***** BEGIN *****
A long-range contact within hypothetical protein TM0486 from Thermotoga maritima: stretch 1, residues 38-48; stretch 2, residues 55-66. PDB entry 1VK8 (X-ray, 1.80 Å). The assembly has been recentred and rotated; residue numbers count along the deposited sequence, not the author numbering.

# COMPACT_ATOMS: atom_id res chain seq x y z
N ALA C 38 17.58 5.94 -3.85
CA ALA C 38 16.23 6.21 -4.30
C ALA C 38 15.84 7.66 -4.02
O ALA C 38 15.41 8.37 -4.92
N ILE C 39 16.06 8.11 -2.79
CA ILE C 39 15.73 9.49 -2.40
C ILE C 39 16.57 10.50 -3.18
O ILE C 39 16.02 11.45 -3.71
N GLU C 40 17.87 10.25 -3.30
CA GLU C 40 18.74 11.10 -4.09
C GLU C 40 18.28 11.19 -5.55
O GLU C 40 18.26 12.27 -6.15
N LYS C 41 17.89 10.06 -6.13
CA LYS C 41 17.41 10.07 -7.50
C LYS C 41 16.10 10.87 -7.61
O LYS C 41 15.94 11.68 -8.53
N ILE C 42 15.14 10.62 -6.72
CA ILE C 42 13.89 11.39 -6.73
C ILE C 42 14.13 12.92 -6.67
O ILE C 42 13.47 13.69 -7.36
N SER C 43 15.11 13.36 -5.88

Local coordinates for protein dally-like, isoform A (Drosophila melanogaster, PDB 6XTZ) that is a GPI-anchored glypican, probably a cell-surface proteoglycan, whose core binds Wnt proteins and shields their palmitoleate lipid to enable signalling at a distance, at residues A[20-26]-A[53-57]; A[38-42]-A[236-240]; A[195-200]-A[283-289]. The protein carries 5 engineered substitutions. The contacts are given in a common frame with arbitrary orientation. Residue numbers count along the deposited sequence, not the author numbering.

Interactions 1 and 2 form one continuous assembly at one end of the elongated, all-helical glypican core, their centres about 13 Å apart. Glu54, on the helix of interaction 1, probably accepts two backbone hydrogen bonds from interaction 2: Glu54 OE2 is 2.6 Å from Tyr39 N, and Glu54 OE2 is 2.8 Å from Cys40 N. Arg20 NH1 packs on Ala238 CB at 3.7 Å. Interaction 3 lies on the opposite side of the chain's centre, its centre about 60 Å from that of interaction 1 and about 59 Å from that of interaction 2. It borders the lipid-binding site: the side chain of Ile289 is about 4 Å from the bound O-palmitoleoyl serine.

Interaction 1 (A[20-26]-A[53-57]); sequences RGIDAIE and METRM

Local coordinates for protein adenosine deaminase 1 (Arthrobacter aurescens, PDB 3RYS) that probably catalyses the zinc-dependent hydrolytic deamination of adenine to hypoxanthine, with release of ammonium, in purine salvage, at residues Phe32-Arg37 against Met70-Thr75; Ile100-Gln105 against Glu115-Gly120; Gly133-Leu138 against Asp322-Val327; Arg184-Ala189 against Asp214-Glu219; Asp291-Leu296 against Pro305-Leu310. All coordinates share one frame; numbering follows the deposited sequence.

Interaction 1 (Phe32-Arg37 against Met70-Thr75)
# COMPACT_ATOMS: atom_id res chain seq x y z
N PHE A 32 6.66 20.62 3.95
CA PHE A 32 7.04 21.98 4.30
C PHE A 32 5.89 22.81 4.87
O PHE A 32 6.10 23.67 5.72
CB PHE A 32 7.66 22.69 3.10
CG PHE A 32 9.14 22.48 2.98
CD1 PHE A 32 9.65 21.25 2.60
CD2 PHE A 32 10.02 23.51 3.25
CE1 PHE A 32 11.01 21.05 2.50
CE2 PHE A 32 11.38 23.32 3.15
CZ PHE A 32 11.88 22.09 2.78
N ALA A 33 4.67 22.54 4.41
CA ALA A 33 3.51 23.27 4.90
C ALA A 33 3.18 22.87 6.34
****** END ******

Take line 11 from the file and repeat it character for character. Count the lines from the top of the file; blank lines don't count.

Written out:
N GLU C 40 17.87 10.25 -3.30